I ducked out after that to review notes for my presentation, coming up at 11:30, since I want to take the time to see the Spotfire+BPM session that’s on just before mine.

TUCON: Centralized BPM Platform at HBOS

The last session of the day was a bit of a tough choice: I was thinking about heading over to see the session on in-process analytics through the integration of Spotfire and BusinessEvents, but decided in favor of hearing Richard Frost of HBOS (a UK-based financial services organization) discuss their centralized BPM platform and center of excellence strategy. Since they were created from a merger of Halifax and Bank of Scotland, and are made up of a number of brands, there’s quite a bit of vertical IT within the individual organizations. They’ve been moving some of this into shared services (what they call Group IT), including a business process layer based on TIBCO’s iProcess.

They had some significant drivers for BPM, allowing for growth while containing costs, and codifying processes and knowledge to reduce the impact of employee turnover. They had a variety of process types to manage as well, from straight-through processing with integration to their existing systems to high-touch human-centric and collaborative processes, so needed a product that could handle both well. They deployed BPM in a number of stages:

  • Digitizing, with human workflow and case management based on scanned documents
  • Automation
  • Optimization, through automation and separation of process logic from operational systems

As they roll this out, the benefits from automation have been most apparent and used in future business cases, and implementation costs are expected to reduce through reusability.

Instead of each division deploying their own BPM, they are moving to a centralized platform for a number of reasons:

  • Shared processes, such as complaints handling
  • Shared platform for cost savings
  • Shared resources
  • Best practices and governance
  • Architecture simplification

On this common software and hardware platform, each division has their own unique services, processes, rules and parameters; they’re now building a common services layer that will be reusable across divisions as well as consolidating onto the same physical hardware and software platform. They’ve had to determine ownership of each layer — which is owned by the divisions, shared services application development, and shared services technology — as well as governance of these layers by a business-led user group, an IT-led process certification board and a joint business-IT change approvals board.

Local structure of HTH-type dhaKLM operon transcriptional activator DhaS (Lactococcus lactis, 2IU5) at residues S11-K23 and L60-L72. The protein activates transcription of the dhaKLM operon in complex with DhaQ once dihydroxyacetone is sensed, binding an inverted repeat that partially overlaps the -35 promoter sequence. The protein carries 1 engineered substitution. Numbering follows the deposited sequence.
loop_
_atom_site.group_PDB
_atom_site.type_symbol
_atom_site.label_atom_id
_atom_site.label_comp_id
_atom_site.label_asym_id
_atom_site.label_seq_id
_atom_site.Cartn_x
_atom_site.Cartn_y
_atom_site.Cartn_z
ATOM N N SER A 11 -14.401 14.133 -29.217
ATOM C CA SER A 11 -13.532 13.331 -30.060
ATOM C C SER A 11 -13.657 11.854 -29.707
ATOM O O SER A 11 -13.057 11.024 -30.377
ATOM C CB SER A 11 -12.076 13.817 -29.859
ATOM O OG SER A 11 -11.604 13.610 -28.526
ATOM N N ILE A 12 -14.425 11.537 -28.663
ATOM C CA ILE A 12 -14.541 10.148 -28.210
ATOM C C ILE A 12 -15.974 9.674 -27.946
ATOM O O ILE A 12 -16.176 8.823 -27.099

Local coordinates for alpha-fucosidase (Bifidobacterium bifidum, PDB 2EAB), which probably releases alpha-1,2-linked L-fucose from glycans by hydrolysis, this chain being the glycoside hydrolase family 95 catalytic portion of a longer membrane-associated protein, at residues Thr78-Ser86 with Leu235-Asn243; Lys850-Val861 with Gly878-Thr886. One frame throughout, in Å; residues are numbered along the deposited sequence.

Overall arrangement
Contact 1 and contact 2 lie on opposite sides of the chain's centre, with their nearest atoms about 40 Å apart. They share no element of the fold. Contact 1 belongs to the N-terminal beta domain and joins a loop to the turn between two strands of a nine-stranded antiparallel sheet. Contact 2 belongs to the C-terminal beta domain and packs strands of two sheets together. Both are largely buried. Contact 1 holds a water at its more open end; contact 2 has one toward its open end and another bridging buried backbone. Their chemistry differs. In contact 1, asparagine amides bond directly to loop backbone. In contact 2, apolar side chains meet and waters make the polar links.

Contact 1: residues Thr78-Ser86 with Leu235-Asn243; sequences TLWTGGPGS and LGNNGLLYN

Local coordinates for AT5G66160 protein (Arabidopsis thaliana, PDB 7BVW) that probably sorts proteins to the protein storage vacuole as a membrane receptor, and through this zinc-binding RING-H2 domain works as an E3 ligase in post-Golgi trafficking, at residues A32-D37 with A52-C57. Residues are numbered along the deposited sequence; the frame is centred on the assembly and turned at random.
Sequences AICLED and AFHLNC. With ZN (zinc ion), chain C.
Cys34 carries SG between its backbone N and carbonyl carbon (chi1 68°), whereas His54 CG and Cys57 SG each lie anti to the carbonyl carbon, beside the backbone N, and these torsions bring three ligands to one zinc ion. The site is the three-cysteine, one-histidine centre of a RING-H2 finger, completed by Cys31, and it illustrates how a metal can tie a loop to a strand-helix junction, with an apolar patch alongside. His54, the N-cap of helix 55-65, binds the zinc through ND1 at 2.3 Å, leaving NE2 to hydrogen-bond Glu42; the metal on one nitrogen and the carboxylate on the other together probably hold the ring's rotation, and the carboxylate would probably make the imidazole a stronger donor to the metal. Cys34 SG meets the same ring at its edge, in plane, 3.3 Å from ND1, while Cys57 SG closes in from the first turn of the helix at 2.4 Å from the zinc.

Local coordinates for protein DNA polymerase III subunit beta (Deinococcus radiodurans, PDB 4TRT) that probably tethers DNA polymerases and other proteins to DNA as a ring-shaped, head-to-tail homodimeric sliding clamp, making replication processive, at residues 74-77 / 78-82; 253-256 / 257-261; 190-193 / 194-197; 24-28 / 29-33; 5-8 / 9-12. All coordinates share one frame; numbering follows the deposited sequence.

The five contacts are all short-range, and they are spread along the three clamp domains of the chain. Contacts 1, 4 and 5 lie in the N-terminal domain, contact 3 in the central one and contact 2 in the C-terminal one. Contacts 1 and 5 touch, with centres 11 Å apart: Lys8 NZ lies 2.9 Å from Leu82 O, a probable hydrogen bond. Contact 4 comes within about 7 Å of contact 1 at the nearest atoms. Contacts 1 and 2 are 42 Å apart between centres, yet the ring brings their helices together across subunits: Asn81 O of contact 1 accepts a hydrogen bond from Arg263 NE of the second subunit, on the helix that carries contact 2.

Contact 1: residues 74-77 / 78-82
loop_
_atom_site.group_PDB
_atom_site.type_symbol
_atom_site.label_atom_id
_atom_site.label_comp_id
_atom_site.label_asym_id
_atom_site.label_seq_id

They see the business opportunity for BPM is to remove the IT problems from what the business has to consider by providing a common platform, allowing them to focus on business and process improvement. Frost showed a chart that mapped process types (simple, regular, complex) against solutions (manual work distribution and handling, imaging and workflow with minimal integration, BPM with application integration) in order to identify the key processes to consider for BPM: although the conventional wisdom is to go for the simple processes that can be fully automated with BPM and application integration, he also feels that there’s huge benefits in looking at the complex processes that require a lot of human knowledge work. They also use this as a guideline for both simplifying processes and pushing for a greater degree of automation.

In an example of one of their insurance arrears processes, they’ve removed 60% of the human effort by automating most of the steps involved, while improving both service times and consistency.

His recommendations:

  • Understand your organizational model, recognizing where you are in your process efforts and aligning your BPM and SOA strategies
  • Don’t obsess on software selection, or the divisions will just do their own thing instead of waiting for the common platform
  • It will be hard work and will take a significant piece of time — HBOS has spent two years from when they did their first TIBCO pilot to where they are today with a shared platform
  • Reviewing and optimizing processes is crucial so that you’re automating the right processes
  • Needs a combined effort of a business push and an IT pull